What Does It Really Mean to "Agree to Disagree"?
Have you ever been in a discussion (that feels more like a debate) and out of frustration, someone says, “Ok, let's agree to disagree”? This apathetic and exhausted response to disagreement is giving it a bad rap! Disagreement can be a good thing! So how can we successfully agree to disagree?
In organizational culture, this is called positive dissent -- the ability to disagree in a positive way while maintaining connection, trust, and respect for others’ point of view.
When you don't agree with a viewpoint being shared or when you find yourself struggling to understand another person’s perspective, don't look at disagreement as a bad thing but rather a challenge that can result in engagement and empowerment.
In her 2012 TedTalk, “Dare to Disagree,” Margaret Heffernen points out that within American corporations, 85 percent of executives acknowledge that they've refrained from raising issues or concerns because they didn't want to cause conflict.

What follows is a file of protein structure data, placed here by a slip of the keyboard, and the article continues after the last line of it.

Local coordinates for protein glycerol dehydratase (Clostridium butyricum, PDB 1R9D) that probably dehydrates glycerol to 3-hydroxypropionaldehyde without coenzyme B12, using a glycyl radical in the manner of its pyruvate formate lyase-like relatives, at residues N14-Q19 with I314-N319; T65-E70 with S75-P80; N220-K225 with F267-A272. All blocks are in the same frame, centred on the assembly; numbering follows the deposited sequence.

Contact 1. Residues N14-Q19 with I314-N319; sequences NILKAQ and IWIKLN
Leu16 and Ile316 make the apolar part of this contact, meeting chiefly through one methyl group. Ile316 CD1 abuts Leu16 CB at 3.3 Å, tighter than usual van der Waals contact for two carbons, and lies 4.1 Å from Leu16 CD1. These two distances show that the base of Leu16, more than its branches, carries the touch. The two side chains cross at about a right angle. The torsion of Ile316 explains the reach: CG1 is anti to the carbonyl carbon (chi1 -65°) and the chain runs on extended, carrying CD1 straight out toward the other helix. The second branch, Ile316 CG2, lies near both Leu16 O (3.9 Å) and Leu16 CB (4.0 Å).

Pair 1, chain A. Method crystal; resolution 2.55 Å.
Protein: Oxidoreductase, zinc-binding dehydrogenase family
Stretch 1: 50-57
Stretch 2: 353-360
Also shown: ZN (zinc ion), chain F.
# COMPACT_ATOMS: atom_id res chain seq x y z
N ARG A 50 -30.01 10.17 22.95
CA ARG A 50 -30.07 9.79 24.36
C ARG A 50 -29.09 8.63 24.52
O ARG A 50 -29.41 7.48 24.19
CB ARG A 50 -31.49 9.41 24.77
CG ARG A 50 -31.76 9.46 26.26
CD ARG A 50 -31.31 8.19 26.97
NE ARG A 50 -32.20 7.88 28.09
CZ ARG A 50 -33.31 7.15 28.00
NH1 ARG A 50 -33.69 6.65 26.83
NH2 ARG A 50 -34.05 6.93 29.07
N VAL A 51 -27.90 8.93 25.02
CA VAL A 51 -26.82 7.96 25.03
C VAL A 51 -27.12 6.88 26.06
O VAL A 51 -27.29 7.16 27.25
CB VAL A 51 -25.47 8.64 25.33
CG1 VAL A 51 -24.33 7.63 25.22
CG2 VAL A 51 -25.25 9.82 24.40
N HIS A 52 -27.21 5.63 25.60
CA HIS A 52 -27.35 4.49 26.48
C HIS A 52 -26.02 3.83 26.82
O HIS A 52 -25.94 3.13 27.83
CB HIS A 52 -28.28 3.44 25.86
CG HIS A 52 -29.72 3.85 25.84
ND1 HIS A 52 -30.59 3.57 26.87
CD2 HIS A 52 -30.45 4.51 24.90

Does that resonate with you? Do you fear making your disagreement known? Do you find yourself deciding it's not worth the risk? Here are some actions you can take to begin changing the culture at your workplace, in your relationships, and in your home when it comes to disagreeing with each other.
1. Get proactive
Talk about how important it is for all viewpoints to be shared in a safe environment. Set this expectation often and always before a brainstorming session or problem addressing/solving meeting.
2. Set boundaries
You may already be thinking this is risky...asking some people to speak their minds can quickly get out of hand. As a part of setting expectations, boundaries must be set to keep negativity and divisive language out of the discussion entirely. Get full buy-in on this before moving into your discussion.
3. Harvest innovation
Often, disagreement brings contrasting innovations that are unseen or unrealized. Challenge yourself and other participants to share new ideas. Be bold to shake things up and kick the status quo out the door!
When you begin changing your culture to become one that encourages people to speak their minds and to challenge respectfully, you'll see everyone contributing at their highest level -- an essential ingredient for a genuinely inclusive, collaborative, and innovative discussion.